E10 to be the new standard petrol?

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I’m pretty sure V-Power contains ethanol too though, certainly seen the E5 logo on the pumps around my way :)

Shell V-Power E5 contain varying degrees of Ethanol, including 0% in some parts of the UK.

The E5 and E10 logos denote the maximum amount of Ethanol the fuel may contain, not the actual amount.
 
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So why are CGI engines incompatible with the E10 fuel?

And is the M272 at risk?

The M274 and M276 are direct injection CGI engines, and they are compatible with E10 fuel.
 
Link to government E10 compatibility checker......CLICK ME
Thanks for this link. Both our 4 wheelers are OK to run on E10, but a pity about the JZR with its 1978 carburettor-fed Honda engine....

But as it does less than 1000 miles a year, the extra expense of premium grade E5 won’t really matter...
 
early example of direct fuel injection [ into cylinder rather than manifold] would suggest materials or clearances of injectors/ high presssure pump incompatable with E10 [ even E5 was a problem iirc] leading to excessive wear or clogging up?? were these CLK's ever sold in the UK?
later design direct injection systems not a problem

I have heard of pre-ignition being troublesome in petrol direct fuel injection engines, particularly earlier ones so this is possibly why that engine is not suitable for E10.

It is AFAIK less to do with mechanical hardware and more due to combustion strategies. At part load these engines are running essentially unthrottled ingesting a larger mass of air. The surface area (cylinder, piston and head) remains the same but relative to the larger mass of air being compressed is less. Thus, more heat remains in the compressed charge and, as fuelling is low, there isn't much in the way of fuel cooling (again, the higher relative mass of air intrudes). Additionally, in this (low load) scenario the fuel will be injected very late (in the compression stroke) so as to create a rich pocket of mixture in the vicinity of the spark plug. All of this is reminiscent of diesel engine operation and I think that is where the pre-ignition danger arises.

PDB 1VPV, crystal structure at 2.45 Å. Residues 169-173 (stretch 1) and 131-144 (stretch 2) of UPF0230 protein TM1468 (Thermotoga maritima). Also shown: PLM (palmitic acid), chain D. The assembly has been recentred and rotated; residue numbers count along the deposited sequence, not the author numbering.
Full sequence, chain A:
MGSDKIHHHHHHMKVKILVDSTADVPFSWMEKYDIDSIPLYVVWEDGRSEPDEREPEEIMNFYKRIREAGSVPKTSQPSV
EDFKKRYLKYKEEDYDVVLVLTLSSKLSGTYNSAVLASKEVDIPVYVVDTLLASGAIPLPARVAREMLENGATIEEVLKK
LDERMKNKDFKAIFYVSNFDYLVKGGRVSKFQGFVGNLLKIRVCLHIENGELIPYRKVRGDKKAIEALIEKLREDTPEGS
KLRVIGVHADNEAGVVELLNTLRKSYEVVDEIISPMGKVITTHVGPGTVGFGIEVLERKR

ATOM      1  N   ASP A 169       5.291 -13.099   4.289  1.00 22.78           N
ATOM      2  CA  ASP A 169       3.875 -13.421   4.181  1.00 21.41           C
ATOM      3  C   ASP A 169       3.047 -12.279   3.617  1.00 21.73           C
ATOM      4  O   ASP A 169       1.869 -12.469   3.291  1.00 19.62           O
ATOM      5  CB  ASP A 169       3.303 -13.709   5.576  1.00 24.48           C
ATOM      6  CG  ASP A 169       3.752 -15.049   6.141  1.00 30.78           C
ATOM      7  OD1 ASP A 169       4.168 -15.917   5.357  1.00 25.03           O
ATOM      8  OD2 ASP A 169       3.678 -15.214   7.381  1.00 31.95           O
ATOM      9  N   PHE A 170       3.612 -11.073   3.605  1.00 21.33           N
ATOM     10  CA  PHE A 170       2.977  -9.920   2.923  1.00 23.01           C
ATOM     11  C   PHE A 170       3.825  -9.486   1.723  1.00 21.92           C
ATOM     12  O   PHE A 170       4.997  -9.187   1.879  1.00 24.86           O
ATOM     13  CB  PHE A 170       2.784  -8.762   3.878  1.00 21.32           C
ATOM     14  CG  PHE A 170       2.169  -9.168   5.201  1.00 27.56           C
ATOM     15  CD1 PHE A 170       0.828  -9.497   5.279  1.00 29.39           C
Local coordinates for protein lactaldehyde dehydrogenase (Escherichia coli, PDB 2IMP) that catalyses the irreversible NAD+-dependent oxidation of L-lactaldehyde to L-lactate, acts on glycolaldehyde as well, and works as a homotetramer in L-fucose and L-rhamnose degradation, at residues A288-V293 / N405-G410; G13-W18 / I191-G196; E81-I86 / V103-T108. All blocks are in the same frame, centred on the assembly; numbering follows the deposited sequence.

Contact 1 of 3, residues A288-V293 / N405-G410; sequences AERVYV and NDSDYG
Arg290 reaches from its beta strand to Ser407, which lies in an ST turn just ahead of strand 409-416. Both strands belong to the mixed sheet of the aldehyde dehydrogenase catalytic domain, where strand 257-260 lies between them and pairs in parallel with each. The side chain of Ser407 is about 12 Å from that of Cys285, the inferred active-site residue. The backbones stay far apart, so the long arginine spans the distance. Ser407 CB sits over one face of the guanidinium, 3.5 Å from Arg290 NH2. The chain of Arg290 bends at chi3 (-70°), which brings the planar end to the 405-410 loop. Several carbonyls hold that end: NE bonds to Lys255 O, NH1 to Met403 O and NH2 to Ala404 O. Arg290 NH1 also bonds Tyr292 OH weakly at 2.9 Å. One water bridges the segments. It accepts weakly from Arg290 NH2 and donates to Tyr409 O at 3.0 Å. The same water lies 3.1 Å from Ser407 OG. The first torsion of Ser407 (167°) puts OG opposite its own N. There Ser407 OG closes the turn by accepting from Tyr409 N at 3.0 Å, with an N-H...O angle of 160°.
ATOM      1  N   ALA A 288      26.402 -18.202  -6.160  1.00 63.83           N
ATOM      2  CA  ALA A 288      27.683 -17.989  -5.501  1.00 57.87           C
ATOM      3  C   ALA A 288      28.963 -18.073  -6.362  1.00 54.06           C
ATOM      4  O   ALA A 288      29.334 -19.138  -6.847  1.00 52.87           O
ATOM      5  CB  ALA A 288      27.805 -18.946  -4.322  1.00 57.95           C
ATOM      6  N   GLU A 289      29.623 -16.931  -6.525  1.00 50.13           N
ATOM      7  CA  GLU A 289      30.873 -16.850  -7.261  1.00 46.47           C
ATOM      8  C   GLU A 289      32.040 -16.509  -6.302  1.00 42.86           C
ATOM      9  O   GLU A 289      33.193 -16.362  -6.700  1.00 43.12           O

A lot of development has been expended on direct fuel injection since those early engines appeared. Particularly in the method used to 'guide' the fuel plume to the spark plug electrodes. Air motion is I think now the accepted method but prior, bouncing fuel off hard surfaces was deployed and that can give rise to the formation of carbon deposits - a well known cause of pre-ignition.
 
The M274 and M276 are direct injection CGI engines, and they are compatible with E10 fuel.
Not surprisingly, I hope you're right.
 
From >> Infineum Insight - ACEA Sequences revisions underway

''
Low-speed pre-ignition (LSPI) is another item of interest that is related to engine efficiency and durability. Today’s turbocharged gasoline direct injection (GDI) engines are state of the art. When these engines are operated under low-speed and high-load driving conditions, pre-ignition events can occur, resulting in high pressure peaks, knocking and potentially engine damage. From an efficiency point of view, engine developers would like to take advantage of the low-speed / high-load operating regime, but LSPI prevents them from leveraging the full potential.

Lubricants have been found to have an impact on LSPI. This has led to the development of an ASTM LSPI test for the ILSAC GF-6 specification, and this test is now also being considered for introduction into the ACEA Sequences.''
 
How can one find out which engine is fitted into a 2003 A209 Kompressor? I really am asking for a friend!

If it turns out to be the incompatible engine, what is the solution, if there is one?
 
How can one find out which engine is fitted into a 2003 A209 Kompressor? I really am asking for a friend!
The Wikipedia page will get you started.
If it turns out to be the incompatible engine, what is the solution, if there is one?
Using higher octane, eg Tesco Momentum, etc fuels as apparently they are to stick with a maximum of 5% ethanol - as far as I know at least.
 

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